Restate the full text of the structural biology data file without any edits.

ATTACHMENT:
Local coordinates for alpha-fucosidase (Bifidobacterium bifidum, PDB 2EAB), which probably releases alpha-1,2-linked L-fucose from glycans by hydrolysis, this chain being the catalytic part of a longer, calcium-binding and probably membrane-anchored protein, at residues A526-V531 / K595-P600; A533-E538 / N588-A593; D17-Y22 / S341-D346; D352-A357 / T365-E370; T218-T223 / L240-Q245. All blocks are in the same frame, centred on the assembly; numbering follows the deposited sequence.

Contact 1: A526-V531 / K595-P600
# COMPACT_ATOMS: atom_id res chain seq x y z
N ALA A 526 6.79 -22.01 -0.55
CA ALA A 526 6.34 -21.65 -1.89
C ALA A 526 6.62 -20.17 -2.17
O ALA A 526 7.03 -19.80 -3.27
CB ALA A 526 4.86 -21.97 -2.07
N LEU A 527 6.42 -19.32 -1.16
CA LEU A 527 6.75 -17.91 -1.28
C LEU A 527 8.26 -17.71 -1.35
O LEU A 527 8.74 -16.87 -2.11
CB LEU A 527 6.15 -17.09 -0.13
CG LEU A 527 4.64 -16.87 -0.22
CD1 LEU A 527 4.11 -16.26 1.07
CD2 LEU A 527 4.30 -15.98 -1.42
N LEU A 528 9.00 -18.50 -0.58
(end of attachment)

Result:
Local coordinates for alpha-fucosidase (Bifidobacterium bifidum, PDB 2EAB), which probably releases alpha-1,2-linked L-fucose from glycans by hydrolysis, this chain being the catalytic part of a longer, calcium-binding and probably membrane-anchored protein, at residues A526-V531 / K595-P600; A533-E538 / N588-A593; D17-Y22 / S341-D346; D352-A357 / T365-E370; T218-T223 / L240-Q245. All blocks are in the same frame, centred on the assembly; numbering follows the deposited sequence.

Contact 1: A526-V531 / K595-P600
# COMPACT_ATOMS: atom_id res chain seq x y z
N ALA A 526 6.79 -22.01 -0.55
CA ALA A 526 6.34 -21.65 -1.89
C ALA A 526 6.62 -20.17 -2.17
O ALA A 526 7.03 -19.80 -3.27
CB ALA A 526 4.86 -21.97 -2.07
N LEU A 527 6.42 -19.32 -1.16
CA LEU A 527 6.75 -17.91 -1.28
C LEU A 527 8.26 -17.71 -1.35
O LEU A 527 8.74 -16.87 -2.11
CB LEU A 527 6.15 -17.09 -0.13
CG LEU A 527 4.64 -16.87 -0.22
CD1 LEU A 527 4.11 -16.26 1.07
CD2 LEU A 527 4.30 -15.98 -1.42
N LEU A 528 9.00 -18.50 -0.58